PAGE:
Monday, January 25, 2010

What a hectic few days!

I will be posting a rather lengthy post in a couple of days -- after I do quite a bit of photographing.

I attended what is called an "unparty" with my students from my night class in Smyrna. I have called it quits with this Smyrna class -- needing to devote more brain power to my studio work and marketing. It was a difficult decision, but . . . we are a family and still get together. We even have a class trip planned in July to the Tetons! Not teaching, but a retreat as equals.

But, the new post will have photos of a "book" the class gave me that was created by several of the students. A handmade book with stamps, photos, quips that I say, etc. It is a real treat. I hope the photos will do justice to what they gave me. I only wish I had a recording of the commentary that went along with showcasing this book while giving it to me at the party.

These students -- all 10 of them -- are so special. Some of them have been taking from me for over 8 years. I kept trying to push them out of the nest (not really), but I did emphasize that they would learn from many different teachers over the course of their art life.

And, though I quit these weekly classes in Smyrna, I have not stopped teaching my workshops. I have also started a new format of teaching for me: Mentoring Mini-Workshops. These mini-workshops are on a Saturday in Woodstock -- only 5 minutes from my home. They are only once per month and each is a 5-hour class devoted to a very specific topic. And, the mentoring part means these students have access to me after the Saturday class to offer advice, critique their homework -- yes, there is homework, and even a 15 minute session of question / answer if they need it. The format is something I wanted to try. I hear many students that don't paint except when they come to class. That is not good as most of you know. So I tried to think of a way they would have to paint without my supervision -- at least close supervision. They must learn to make mistakes and learn from them. Not have me there to tell them what to do. Don't you think?

Anyway, I will be putting the next few blog posts together for you -- hopefully to see what this class gave to me. What a great group of students!

Keep creating!!!!

Thursday, January 21, 2010

New Painting With Oil Stain Underpainting

Here is a 24" x 18" Ampersand Pastelbord with the oil stain underpainting technique done on it. This technique is one being talked about by Richard McKinley in his workshops and on the Pastel Journal Pastel Pointers Blog. I love his work and his underpaintings are wonderful even before he adds pastel to them.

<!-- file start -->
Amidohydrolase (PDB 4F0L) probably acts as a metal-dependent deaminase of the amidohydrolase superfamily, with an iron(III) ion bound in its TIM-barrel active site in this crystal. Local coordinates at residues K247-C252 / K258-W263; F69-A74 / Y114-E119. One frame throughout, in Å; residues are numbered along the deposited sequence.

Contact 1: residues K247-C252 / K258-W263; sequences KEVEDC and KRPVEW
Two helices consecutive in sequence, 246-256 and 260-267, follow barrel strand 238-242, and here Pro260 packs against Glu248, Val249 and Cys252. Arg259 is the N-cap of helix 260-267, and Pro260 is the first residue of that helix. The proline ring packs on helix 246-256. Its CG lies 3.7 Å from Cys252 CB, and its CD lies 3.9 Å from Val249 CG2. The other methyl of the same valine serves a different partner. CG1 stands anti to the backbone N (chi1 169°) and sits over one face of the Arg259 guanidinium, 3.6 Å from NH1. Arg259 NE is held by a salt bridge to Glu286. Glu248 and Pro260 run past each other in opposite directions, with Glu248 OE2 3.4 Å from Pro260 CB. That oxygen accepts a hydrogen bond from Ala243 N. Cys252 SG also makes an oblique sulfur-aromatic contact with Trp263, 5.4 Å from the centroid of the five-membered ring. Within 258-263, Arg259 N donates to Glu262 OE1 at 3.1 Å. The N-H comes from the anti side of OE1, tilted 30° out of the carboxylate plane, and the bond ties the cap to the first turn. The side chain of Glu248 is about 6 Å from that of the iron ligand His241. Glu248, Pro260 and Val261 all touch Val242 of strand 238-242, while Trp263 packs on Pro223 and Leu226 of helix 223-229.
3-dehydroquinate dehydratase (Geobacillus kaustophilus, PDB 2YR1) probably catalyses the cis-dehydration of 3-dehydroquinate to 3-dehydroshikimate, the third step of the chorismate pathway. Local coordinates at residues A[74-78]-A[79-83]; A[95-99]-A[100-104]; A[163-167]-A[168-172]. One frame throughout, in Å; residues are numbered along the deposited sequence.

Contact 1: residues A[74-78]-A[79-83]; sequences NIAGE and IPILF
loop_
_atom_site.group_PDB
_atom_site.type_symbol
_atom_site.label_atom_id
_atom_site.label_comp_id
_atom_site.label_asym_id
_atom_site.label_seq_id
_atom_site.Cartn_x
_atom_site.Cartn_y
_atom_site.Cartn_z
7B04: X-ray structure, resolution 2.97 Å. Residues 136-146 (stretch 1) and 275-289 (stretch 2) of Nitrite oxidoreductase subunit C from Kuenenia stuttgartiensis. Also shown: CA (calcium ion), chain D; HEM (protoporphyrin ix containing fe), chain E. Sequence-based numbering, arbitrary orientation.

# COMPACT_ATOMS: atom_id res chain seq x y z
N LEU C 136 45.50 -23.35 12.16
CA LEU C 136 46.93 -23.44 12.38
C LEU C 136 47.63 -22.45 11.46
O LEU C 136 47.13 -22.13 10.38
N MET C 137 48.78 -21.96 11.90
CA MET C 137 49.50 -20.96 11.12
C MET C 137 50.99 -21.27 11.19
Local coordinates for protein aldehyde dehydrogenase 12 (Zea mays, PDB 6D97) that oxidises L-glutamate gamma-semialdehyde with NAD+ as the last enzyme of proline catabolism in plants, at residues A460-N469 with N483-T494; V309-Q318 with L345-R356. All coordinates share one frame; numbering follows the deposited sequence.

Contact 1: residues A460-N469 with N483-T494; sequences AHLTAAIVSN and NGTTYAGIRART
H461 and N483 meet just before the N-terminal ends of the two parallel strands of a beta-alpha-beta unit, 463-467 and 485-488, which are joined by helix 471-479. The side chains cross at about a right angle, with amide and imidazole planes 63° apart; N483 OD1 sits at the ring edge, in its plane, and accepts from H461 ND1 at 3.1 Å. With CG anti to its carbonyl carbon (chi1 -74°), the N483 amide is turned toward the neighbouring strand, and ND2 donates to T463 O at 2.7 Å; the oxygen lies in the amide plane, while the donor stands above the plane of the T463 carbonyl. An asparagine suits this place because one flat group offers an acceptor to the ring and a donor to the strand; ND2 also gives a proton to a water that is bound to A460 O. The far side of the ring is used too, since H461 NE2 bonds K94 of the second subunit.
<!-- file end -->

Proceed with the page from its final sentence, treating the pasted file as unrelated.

This is about the second or third time I have tried this technique and I am not sure I have it right yet. But, even so, I let it dry this time -- where I did not let it get dry enough the first time I did an oil stain underpainting. So, I continued with the pastel painting of a creek scene on top of this underpainting.
The photo on the right is the initial drawing and laying in of the first layers of pastel. I want to keep the lower foreground area in shadow and see if I can keep from "counting" the rocks -- which I mean I don't want to be to literal with all the little rocks. We shall see if I can do that. If not, then I will deal with softening them at the end of the painting. Sometimes that works best for me anyway. I can decide what needs the softer edges and where I can even have a few scattered harder edges. I love this drawing in part. Sometime in the future I hope to be able to incorporate this type of gesture work with only a portion of the piece done in a more finished look.

On the left, I have begun adding the second and third layers of pastel. I am deciding the focal point area will be in the upper third of the painting and will range from the little cascade beside the tree and roots leading up to where the creek disappears around a bend and the light coming around that bend also.
And, above on the right is the last photo for this post -- I have added much more in the way of rocks in the foreground and middle ground. At this point I am also adding the foliage and trying out different colors and temperatures to create the aerial perspective in that foliage area.

Each photo above was taken on a different day -- which means I have had this painting on the easel for four days of work now. I did not get to work on the painting today, but did yesterday and I'll show that photo on the next post. If you have any comments, please post them. I am always interested in what you might have to say. Ask questions if you wish! Happy Painting!

Friday, January 8, 2010

Two More Paintings

Well, I spent all day today in the studio doing the same thing I did yesterday -- working on paintings that were started as a demo in a class. Most of the time my demos only show a student how I would design the surface, what elements I would use from a photo or scene if plein air, and then what I do to get it laid in on the surface. And, sometimes a student will ask a question and I will use the demo to illustrate that point. Many times these are not even worth finishing.